Submitter's guide to rejections
Part 1: Rejection types
This is part 1 of a two-part guide to rejections. Learn more in Part 2: Rejection records.
In this guide we discuss
• How to identify three types of rejections (You are here)
• Keeping record of your rejection statistics (Part 2)
• Using your rejection statistics to make informed adjustments to your submissions goals (Part 2)
If you submit to literary magazines as much as I do, you've scared up some rejections. In 2020, I actually met my 100-rejections-a-year goal.
But even if you haven't gamified rejections like I have, you can still make use out of them. The types of rejections you receive provide you with important feedback. Namely, how are you stacking up against other submissions in your target markets? Is your submission noticed by editors? And if not, what can you do?
These are necessary questions if you've been submitting a piece with no luck. Don't ignore rejections—take advantage of them. Your rejection statistics can help you game plan for an eventual acceptance.
For our purposes let's divide rejections into three categories:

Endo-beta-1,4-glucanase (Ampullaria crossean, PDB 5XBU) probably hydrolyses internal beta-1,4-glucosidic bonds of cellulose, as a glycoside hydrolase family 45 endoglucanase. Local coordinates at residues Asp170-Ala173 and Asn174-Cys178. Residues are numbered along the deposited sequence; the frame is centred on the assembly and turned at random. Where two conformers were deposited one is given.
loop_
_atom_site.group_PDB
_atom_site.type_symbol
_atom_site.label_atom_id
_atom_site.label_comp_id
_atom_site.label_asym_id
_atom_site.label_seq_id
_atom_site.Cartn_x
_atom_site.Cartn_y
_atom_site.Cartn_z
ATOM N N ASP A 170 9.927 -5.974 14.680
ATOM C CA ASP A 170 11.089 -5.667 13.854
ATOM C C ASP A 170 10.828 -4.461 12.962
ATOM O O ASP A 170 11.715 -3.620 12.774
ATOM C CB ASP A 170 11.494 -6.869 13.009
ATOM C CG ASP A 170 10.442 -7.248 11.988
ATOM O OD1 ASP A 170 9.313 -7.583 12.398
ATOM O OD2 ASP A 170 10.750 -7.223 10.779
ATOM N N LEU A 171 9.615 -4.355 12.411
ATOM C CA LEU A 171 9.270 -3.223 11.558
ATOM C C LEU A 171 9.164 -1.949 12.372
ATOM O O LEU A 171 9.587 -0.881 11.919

In the following sections we'll look at an overview of each category with examples.
Unfortunately, editors receive too many submissions to respond to each individually. Most publications create a stock-standard letter to streamline the process. This is the form rejection, the baseline type of rejection. Here are a few examples of what a form rejection can look like, courtesy my inbox:
Thank you for sending us [submission]. We appreciate the opportunity to read your work and regret that it does not fit the needs of [magazine]. We wish you success in placing it for publication.
The example above is a bare bones form rejection. It thanks the submitter for submitting and politely turns down the piece. The well wishes at the end give it a human touch.